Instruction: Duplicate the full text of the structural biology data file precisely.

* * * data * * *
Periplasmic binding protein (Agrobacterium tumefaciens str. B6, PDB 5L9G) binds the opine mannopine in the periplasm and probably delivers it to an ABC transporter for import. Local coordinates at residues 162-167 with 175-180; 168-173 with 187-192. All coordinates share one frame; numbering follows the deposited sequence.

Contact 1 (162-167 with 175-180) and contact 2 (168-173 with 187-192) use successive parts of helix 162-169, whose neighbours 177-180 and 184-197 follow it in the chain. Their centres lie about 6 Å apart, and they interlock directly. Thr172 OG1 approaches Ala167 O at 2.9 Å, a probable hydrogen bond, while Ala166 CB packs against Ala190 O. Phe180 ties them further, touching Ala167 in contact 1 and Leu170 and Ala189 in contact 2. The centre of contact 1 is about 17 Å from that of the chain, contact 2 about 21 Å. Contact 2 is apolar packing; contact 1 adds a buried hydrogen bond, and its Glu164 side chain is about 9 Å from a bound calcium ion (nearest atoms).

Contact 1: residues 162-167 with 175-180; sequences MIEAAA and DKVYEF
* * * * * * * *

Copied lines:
Periplasmic binding protein (Agrobacterium tumefaciens str. B6, PDB 5L9G) binds the opine mannopine in the periplasm and probably delivers it to an ABC transporter for import. Local coordinates at residues 162-167 with 175-180; 168-173 with 187-192. All coordinates share one frame; numbering follows the deposited sequence.

Contact 1 (162-167 with 175-180) and contact 2 (168-173 with 187-192) use successive parts of helix 162-169, whose neighbours 177-180 and 184-197 follow it in the chain. Their centres lie about 6 Å apart, and they interlock directly. Thr172 OG1 approaches Ala167 O at 2.9 Å, a probable hydrogen bond, while Ala166 CB packs against Ala190 O. Phe180 ties them further, touching Ala167 in contact 1 and Leu170 and Ala189 in contact 2. The centre of contact 1 is about 17 Å from that of the chain, contact 2 about 21 Å. Contact 2 is apolar packing; contact 1 adds a buried hydrogen bond, and its Glu164 side chain is about 9 Å from a bound calcium ion (nearest atoms).

Contact 1: residues 162-167 with 175-180; sequences MIEAAA and DKVYEF